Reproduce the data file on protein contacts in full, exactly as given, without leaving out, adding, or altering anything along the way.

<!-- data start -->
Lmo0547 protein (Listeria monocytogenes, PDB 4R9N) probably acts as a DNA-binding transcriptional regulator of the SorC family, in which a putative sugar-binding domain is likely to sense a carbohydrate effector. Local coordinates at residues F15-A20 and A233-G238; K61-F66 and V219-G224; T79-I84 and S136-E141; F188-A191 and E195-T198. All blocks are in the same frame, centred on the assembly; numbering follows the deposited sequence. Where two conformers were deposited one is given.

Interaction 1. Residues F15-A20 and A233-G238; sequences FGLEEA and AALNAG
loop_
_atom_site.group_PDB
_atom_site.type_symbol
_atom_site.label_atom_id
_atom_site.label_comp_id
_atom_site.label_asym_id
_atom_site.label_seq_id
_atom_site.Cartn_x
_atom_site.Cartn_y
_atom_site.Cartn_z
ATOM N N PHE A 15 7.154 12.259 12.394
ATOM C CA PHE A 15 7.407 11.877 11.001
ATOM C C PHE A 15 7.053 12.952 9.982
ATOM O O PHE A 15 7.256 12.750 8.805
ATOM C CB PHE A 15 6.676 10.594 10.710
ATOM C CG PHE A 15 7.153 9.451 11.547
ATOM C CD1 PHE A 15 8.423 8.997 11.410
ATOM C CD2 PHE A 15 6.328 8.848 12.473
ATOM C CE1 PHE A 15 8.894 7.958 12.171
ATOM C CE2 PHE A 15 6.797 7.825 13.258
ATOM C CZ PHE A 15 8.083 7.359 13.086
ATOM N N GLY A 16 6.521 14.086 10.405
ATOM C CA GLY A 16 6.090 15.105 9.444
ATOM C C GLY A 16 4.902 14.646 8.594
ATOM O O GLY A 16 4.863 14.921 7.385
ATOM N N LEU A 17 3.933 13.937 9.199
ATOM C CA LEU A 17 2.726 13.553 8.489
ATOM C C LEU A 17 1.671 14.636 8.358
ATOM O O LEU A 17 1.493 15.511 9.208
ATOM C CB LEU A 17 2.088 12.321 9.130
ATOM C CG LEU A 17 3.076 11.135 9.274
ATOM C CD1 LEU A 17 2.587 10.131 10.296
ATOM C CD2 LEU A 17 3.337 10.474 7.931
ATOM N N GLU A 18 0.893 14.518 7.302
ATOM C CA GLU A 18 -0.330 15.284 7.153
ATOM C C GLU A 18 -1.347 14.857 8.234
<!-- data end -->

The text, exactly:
Lmo0547 protein (Listeria monocytogenes, PDB 4R9N) probably acts as a DNA-binding transcriptional regulator of the SorC family, in which a putative sugar-binding domain is likely to sense a carbohydrate effector. Local coordinates at residues F15-A20 and A233-G238; K61-F66 and V219-G224; T79-I84 and S136-E141; F188-A191 and E195-T198. All blocks are in the same frame, centred on the assembly; numbering follows the deposited sequence. Where two conformers were deposited one is given.

Interaction 1. Residues F15-A20 and A233-G238; sequences FGLEEA and AALNAG
loop_
_atom_site.group_PDB
_atom_site.type_symbol
_atom_site.label_atom_id
_atom_site.label_comp_id
_atom_site.label_asym_id
_atom_site.label_seq_id
_atom_site.Cartn_x
_atom_site.Cartn_y
_atom_site.Cartn_z
ATOM N N PHE A 15 7.154 12.259 12.394
ATOM C CA PHE A 15 7.407 11.877 11.001
ATOM C C PHE A 15 7.053 12.952 9.982
ATOM O O PHE A 15 7.256 12.750 8.805
ATOM C CB PHE A 15 6.676 10.594 10.710
ATOM C CG PHE A 15 7.153 9.451 11.547
ATOM C CD1 PHE A 15 8.423 8.997 11.410
ATOM C CD2 PHE A 15 6.328 8.848 12.473
ATOM C CE1 PHE A 15 8.894 7.958 12.171
ATOM C CE2 PHE A 15 6.797 7.825 13.258
ATOM C CZ PHE A 15 8.083 7.359 13.086
ATOM N N GLY A 16 6.521 14.086 10.405
ATOM C CA GLY A 16 6.090 15.105 9.444
ATOM C C GLY A 16 4.902 14.646 8.594
ATOM O O GLY A 16 4.863 14.921 7.385
ATOM N N LEU A 17 3.933 13.937 9.199
ATOM C CA LEU A 17 2.726 13.553 8.489
ATOM C C LEU A 17 1.671 14.636 8.358
ATOM O O LEU A 17 1.493 15.511 9.208
ATOM C CB LEU A 17 2.088 12.321 9.130
ATOM C CG LEU A 17 3.076 11.135 9.274
ATOM C CD1 LEU A 17 2.587 10.131 10.296
ATOM C CD2 LEU A 17 3.337 10.474 7.931
ATOM N N GLU A 18 0.893 14.518 7.302
ATOM C CA GLU A 18 -0.330 15.284 7.153
ATOM C C GLU A 18 -1.347 14.857 8.234